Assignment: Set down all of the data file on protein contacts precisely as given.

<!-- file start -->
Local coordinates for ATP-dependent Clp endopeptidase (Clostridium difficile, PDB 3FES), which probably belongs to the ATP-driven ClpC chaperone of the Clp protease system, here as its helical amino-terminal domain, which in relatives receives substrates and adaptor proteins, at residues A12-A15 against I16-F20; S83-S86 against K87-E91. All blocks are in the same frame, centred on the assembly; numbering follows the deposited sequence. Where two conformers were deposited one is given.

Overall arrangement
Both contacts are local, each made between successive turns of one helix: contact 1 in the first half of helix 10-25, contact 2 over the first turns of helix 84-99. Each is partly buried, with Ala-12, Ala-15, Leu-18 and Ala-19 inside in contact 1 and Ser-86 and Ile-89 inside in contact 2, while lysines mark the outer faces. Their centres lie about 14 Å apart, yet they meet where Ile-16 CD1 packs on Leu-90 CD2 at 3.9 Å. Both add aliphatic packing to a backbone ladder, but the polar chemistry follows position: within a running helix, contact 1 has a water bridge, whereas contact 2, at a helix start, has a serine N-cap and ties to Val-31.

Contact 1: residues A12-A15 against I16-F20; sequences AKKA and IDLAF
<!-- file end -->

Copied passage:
Local coordinates for ATP-dependent Clp endopeptidase (Clostridium difficile, PDB 3FES), which probably belongs to the ATP-driven ClpC chaperone of the Clp protease system, here as its helical amino-terminal domain, which in relatives receives substrates and adaptor proteins, at residues A12-A15 against I16-F20; S83-S86 against K87-E91. All blocks are in the same frame, centred on the assembly; numbering follows the deposited sequence. Where two conformers were deposited one is given.

Overall arrangement
Both contacts are local, each made between successive turns of one helix: contact 1 in the first half of helix 10-25, contact 2 over the first turns of helix 84-99. Each is partly buried, with Ala-12, Ala-15, Leu-18 and Ala-19 inside in contact 1 and Ser-86 and Ile-89 inside in contact 2, while lysines mark the outer faces. Their centres lie about 14 Å apart, yet they meet where Ile-16 CD1 packs on Leu-90 CD2 at 3.9 Å. Both add aliphatic packing to a backbone ladder, but the polar chemistry follows position: within a running helix, contact 1 has a water bridge, whereas contact 2, at a helix start, has a serine N-cap and ties to Val-31.

Contact 1: residues A12-A15 against I16-F20; sequences AKKA and IDLAF